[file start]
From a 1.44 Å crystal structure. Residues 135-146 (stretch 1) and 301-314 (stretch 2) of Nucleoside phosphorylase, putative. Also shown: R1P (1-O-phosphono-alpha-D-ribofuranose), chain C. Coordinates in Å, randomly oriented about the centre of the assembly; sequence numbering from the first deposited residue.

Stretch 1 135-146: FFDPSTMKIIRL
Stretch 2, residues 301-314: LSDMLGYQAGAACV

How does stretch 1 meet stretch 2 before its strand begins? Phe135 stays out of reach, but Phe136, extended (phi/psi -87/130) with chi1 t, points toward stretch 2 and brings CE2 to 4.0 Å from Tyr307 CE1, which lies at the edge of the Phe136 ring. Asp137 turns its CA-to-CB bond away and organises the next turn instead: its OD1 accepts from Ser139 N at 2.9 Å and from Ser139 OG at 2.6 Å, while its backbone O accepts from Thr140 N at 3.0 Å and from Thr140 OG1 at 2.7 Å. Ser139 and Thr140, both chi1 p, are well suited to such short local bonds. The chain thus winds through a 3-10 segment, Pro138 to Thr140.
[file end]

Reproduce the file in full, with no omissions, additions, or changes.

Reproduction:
From a 1.44 Å crystal structure. Residues 135-146 (stretch 1) and 301-314 (stretch 2) of Nucleoside phosphorylase, putative. Also shown: R1P (1-O-phosphono-alpha-D-ribofuranose), chain C. Coordinates in Å, randomly oriented about the centre of the assembly; sequence numbering from the first deposited residue.

Stretch 1 135-146: FFDPSTMKIIRL
Stretch 2, residues 301-314: LSDMLGYQAGAACV

How does stretch 1 meet stretch 2 before its strand begins? Phe135 stays out of reach, but Phe136, extended (phi/psi -87/130) with chi1 t, points toward stretch 2 and brings CE2 to 4.0 Å from Tyr307 CE1, which lies at the edge of the Phe136 ring. Asp137 turns its CA-to-CB bond away and organises the next turn instead: its OD1 accepts from Ser139 N at 2.9 Å and from Ser139 OG at 2.6 Å, while its backbone O accepts from Thr140 N at 3.0 Å and from Thr140 OG1 at 2.7 Å. Ser139 and Thr140, both chi1 p, are well suited to such short local bonds. The chain thus winds through a 3-10 segment, Pro138 to Thr140.